California tribal casinos continue on a roll, with a fourth straight year of gains, although a report released this week shows they have yet to reach their record revenue level prior to the recession, suggesting a still-challenging economy for a dozen smaller casinos on the North Coast.
The state’s 72 tribal casinos raked in $7.3 billion in 2014, up 4 percent over 2013, according to a report by Casino City, a clearinghouse for publications on the gambling industry.
The Graton Resort & Casino, which opened just over two years ago next to Rohnert Park as one of the biggest casinos in the state, appears to be especially well positioned to take advantage of the growing gambling market.
As one of the top five largest casinos in the state, it has bucked the trend for “smaller- to medium-sized properties that have opened (in greater numbers) nationwide,” said Alan Meister, the author of the Indian Gaming Industry Report and an economist with Nathan Associates Inc.
“Graton represents one of the bigger ones in recent years,” he said, adding that it is in a “pretty good market.”
The casino, owned by the Federated Indians of Graton Rancheria and operated by Station Casinos of Las Vegas, does not disclose revenues, and the Casino City report did not provide a breakdown of revenue by tribe or casino. But Graton Tribal Chairman Greg Sarris on Tuesday said “things are going very, very well and we’re very happy.”
In a recent letter to a state legislator, he described Graton as “one of California’s largest and most successful casinos.”
The $800 million facility, which opened in November 2013, is adding a $175 million, 200-room hotel and 2,000-seat convention center, currently under construction and expected to open in the fall.
In addition to rooms starting at 500 square feet, there will be high-roller suites of approximately 2,700 square feet.
“We’ll see how we do,” Sarris said, adding that depending on an environmental review, the resort could add 100 more rooms.
Currently the weekends “are very good,” he said, with the 5,000-space parking lot becoming tight on Saturday and even Sunday nights. “We are always busy,” he said, even during the week.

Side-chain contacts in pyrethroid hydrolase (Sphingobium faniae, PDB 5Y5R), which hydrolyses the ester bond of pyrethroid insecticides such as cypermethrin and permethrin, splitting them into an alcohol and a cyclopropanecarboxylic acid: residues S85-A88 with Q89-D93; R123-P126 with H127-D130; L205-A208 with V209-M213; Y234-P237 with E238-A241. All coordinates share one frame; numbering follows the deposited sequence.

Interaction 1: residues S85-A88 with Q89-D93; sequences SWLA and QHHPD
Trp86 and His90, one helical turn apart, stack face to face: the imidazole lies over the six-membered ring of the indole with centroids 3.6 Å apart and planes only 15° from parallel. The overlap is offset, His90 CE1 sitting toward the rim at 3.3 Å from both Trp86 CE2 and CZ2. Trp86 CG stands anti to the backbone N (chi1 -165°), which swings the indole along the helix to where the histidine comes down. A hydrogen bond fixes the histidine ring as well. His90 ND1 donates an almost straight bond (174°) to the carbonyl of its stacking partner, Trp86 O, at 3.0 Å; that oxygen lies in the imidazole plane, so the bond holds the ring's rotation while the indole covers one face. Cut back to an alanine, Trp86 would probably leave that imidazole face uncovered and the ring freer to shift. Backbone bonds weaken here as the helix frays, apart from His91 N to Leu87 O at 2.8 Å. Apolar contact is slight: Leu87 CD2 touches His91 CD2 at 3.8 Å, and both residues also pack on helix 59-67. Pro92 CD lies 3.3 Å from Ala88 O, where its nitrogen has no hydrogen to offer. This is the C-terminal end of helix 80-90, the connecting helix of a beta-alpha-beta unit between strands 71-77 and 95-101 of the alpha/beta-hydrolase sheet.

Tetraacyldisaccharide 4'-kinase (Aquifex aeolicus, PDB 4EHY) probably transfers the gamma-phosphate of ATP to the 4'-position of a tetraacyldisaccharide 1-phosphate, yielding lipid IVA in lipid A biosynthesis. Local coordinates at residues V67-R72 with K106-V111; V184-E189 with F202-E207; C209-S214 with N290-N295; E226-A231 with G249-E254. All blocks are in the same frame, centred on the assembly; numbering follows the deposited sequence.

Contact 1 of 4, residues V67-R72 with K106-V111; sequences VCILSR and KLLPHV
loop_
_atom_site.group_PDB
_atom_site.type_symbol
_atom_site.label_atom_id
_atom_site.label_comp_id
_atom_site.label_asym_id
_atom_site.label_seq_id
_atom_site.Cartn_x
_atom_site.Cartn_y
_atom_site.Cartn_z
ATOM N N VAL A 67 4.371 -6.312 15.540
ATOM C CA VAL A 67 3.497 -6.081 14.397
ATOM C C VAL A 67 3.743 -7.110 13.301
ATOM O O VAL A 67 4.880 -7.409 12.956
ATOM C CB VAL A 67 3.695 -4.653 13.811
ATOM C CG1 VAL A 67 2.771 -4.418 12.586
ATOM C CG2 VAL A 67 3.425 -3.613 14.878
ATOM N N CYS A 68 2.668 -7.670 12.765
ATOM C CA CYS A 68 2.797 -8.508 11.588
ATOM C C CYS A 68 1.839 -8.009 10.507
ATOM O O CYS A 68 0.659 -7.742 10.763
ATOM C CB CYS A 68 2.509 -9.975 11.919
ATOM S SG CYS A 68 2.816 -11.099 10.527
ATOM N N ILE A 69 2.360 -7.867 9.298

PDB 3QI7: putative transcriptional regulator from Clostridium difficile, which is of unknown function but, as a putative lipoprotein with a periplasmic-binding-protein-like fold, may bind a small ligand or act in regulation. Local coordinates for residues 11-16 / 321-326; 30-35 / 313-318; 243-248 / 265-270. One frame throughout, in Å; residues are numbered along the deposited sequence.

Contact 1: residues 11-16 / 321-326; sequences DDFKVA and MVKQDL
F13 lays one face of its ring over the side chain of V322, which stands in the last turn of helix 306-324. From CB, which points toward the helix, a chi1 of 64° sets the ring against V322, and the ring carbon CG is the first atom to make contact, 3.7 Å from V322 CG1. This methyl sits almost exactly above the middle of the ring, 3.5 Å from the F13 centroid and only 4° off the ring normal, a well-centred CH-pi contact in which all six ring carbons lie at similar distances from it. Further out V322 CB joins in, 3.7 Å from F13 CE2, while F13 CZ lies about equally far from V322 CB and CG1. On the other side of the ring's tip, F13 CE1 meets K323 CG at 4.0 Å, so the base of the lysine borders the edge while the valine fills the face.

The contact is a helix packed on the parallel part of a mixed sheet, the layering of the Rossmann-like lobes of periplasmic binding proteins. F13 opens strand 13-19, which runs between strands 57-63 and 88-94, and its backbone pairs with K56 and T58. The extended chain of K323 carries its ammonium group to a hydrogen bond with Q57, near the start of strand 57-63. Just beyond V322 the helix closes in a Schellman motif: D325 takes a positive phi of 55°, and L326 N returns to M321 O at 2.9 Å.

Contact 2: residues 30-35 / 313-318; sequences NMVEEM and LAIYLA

He touted the 1,500 jobs with medical and other benefits that casino workers enjoy, with plans to create another 300 positions.
The casino also makes $8 million in annual payments to Rohnert Park, most of which goes to cover police services, according to City Manager Darrin Jenkins.
Sonoma County gets $5.4 million annually from Graton, largely to offset casino impacts, according to administrative analyst Sita Kuteira.
While Graton is growing, officials at the 14-year-old River Rock tribal casino near Geyserville said their revenues were cut in half after the bigger, more modern and centrally located casino opened in Rohnert Park.
An attorney for the Alexander Valley-based tribe that owns the casino, the Dry Creek Rancheria of Pomo Indians, said last year that the Graton casino off Highway 101 “intercepts traffic” between River Rock and the Bay Area.
River Rock in 2014 defaulted on more than $150 million in bond indebtedness and missed two separate $3.5 million payments to the county that were to cover casino impacts. The annual payment to the county was renegotiated to $750,000, and the tribe made a one-time lump payment to the county of $4.2 million in November.
California tribal casinos
2014 total revenue: $7.3 billion
2007 total revenue (record high): $7.8 billion
Number of Indian casinos: 72
Number of California tribes with casinos: 63
California’s share of Indian gaming nationwide: 25 percent of $28.9 billion in revenue across 28 states
SOURCE: Casino City 2014 report